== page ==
For an all-purpose solution that works just about anywhere though, we like Dropbox. If you can afford it, the $10 a month plan is a great alternative—it uploads photos from just about any device you like, and keeps your images easily accessible in the cloud, making it it easy to share them too.

The platform can also help you replace Google Drive, as it’ll handle all your other files and data as well.

Here WeGo instead of Google Maps

Unfortunately, there’s really no perfect dupe for Google Maps. Apple Maps is the obvious alternative, but is limited to Apple devices, whereas Bing Maps is good for the web, but has no mobile apps.

But overall, Here WeGo is a decent replacement: You can get at it on every platform, and it’s particularly helpful when you’re trying to navigate from A to B. It doesn’t have as much information about places and establishments as Google Maps, but it’s still a worthwhile alternative.

Outlook instead of Google Calendar

There are a lot of good calendar apps around, but most of them are exclusive to one platform or another.

For something that’ll work anywhere, we recommend Outlook. The free version offers a clean and elegant interface, and more than enough functionality for most people, with support for multiple calendars, smart scheduling and notification options.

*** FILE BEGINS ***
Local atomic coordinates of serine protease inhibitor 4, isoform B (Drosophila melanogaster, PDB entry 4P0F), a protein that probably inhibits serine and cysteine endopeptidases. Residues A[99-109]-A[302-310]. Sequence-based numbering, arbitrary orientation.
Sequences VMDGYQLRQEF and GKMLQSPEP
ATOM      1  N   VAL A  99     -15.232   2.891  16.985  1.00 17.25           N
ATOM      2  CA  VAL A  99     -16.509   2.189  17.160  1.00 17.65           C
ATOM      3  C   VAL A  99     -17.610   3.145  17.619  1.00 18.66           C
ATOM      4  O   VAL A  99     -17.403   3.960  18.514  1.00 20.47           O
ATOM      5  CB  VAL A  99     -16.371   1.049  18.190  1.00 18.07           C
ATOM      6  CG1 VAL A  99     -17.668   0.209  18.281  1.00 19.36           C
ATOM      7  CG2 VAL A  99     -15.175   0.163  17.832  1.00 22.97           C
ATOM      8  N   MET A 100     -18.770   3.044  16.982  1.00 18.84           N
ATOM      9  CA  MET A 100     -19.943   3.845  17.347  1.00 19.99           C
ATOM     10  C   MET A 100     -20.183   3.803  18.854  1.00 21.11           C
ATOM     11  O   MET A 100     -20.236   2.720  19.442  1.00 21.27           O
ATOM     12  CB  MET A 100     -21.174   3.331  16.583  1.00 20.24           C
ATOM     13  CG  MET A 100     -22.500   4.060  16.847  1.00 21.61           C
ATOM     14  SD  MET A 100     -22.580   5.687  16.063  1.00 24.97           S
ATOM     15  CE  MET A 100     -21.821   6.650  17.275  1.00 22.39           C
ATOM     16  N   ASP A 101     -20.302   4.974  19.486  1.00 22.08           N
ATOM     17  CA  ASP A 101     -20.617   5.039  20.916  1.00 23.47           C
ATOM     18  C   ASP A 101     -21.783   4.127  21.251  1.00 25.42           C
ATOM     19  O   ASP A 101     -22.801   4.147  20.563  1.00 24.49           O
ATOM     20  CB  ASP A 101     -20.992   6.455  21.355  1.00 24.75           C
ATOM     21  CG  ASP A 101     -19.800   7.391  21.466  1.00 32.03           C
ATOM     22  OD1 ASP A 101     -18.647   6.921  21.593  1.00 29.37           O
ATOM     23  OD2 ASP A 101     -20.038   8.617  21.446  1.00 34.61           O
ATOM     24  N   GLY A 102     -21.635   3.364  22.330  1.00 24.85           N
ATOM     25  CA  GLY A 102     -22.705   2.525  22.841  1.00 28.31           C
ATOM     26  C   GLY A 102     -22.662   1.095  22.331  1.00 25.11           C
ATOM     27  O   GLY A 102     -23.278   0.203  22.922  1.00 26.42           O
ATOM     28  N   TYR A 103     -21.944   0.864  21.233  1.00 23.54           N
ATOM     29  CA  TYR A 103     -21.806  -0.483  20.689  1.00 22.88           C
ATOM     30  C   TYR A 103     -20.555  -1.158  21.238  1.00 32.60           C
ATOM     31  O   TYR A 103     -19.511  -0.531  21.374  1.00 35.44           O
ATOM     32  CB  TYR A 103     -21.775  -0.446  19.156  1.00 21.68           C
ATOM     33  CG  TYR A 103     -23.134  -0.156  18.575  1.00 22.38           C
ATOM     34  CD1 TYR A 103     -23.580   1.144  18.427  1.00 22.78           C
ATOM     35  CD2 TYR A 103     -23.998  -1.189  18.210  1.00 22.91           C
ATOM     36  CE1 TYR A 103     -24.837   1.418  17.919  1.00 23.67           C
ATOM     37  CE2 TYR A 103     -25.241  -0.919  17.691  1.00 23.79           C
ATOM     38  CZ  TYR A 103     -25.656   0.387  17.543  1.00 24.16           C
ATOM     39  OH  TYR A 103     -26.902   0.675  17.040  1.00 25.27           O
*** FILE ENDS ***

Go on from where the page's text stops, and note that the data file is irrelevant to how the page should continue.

For $70 a year, you can also get the full-fat Outlook desktop version, plus all the other Microsoft Office applications.

Outlook is available on the web, and on Android, and iOS.

Zoho instead of Google Drive

Within Google Drive, you can find an excellent suite of productivity tools, including Docs, Sheets, and Slides. But Zoho can match it.

Zoho has its own word processor, spreadsheet program, and presentation tool, all of which are free for personal use. They all work in the cloud as well, so you can get at them from any computer and easily collaborate with others. All the apps work offline when necessary, include a host of templates to get you started, and feature a clean, intuitive interface.

Zoho is available on the web though zoho.com.

Amazon Echo instead of Google Nest

If you’re looking for an alternative to the Google Nest smart speakers and smart displays, then the Amazon Echo range fits the bill.

Like the Google devices, they’re available with or without screens attached, and in a variety of sizes too. Amazon Alexa will be handling your voice commands and queries rather than the Google Assistant, but don’t worry—it’s just as capable in terms of its accuracy and versatility.

[Related: Why you should be using Alexa on your smartphone]

Pricing for the Amazon Echo starts at $50 and goes up from there, though you’ll often find them at a discounted price.

iOS instead of Android

Should you want to avoid the Google-centric Android, you’ve only really got one other option when it comes to smartphones.

Thankfully, it’s quite a good one. Apple’s iPhones are all speedy, secure, and reliable, and start at $400 for the cheapest iPhone SE. The vast majority of the most popular apps are available on both Android and iOS, so you shouldn’t have any problems in that department.

Source: popsci